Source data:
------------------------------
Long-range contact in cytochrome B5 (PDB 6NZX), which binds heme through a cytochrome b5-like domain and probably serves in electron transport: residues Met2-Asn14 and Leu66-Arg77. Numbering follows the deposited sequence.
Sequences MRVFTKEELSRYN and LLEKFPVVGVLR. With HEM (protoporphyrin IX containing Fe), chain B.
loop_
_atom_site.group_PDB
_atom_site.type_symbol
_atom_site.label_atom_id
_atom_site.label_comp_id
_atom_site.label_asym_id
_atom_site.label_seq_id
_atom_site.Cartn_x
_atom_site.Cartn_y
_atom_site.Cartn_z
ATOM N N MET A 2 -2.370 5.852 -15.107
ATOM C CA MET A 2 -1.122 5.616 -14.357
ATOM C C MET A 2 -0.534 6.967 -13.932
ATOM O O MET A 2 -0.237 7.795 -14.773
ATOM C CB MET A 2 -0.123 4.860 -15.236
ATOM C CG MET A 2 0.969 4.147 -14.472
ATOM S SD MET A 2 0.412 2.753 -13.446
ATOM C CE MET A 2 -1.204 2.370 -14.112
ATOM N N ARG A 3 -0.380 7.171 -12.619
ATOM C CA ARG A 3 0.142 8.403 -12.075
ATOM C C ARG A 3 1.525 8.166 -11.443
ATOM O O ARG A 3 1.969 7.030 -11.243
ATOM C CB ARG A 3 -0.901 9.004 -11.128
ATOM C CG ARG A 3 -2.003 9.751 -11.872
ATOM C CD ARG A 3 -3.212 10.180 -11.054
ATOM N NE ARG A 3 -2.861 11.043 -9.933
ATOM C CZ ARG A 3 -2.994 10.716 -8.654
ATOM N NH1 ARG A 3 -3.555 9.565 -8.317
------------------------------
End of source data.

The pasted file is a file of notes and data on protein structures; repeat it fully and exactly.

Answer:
Long-range contact in cytochrome B5 (PDB 6NZX), which binds heme through a cytochrome b5-like domain and probably serves in electron transport: residues Met2-Asn14 and Leu66-Arg77. Numbering follows the deposited sequence.
Sequences MRVFTKEELSRYN and LLEKFPVVGVLR. With HEM (protoporphyrin IX containing Fe), chain B.
loop_
_atom_site.group_PDB
_atom_site.type_symbol
_atom_site.label_atom_id
_atom_site.label_comp_id
_atom_site.label_asym_id
_atom_site.label_seq_id
_atom_site.Cartn_x
_atom_site.Cartn_y
_atom_site.Cartn_z
ATOM N N MET A 2 -2.370 5.852 -15.107
ATOM C CA MET A 2 -1.122 5.616 -14.357
ATOM C C MET A 2 -0.534 6.967 -13.932
ATOM O O MET A 2 -0.237 7.795 -14.773
ATOM C CB MET A 2 -0.123 4.860 -15.236
ATOM C CG MET A 2 0.969 4.147 -14.472
ATOM S SD MET A 2 0.412 2.753 -13.446
ATOM C CE MET A 2 -1.204 2.370 -14.112
ATOM N N ARG A 3 -0.380 7.171 -12.619
ATOM C CA ARG A 3 0.142 8.403 -12.075
ATOM C C ARG A 3 1.525 8.166 -11.443
ATOM O O ARG A 3 1.969 7.030 -11.243
ATOM C CB ARG A 3 -0.901 9.004 -11.128
ATOM C CG ARG A 3 -2.003 9.751 -11.872
ATOM C CD ARG A 3 -3.212 10.180 -11.054
ATOM N NE ARG A 3 -2.861 11.043 -9.933
ATOM C CZ ARG A 3 -2.994 10.716 -8.654
ATOM N NH1 ARG A 3 -3.555 9.565 -8.317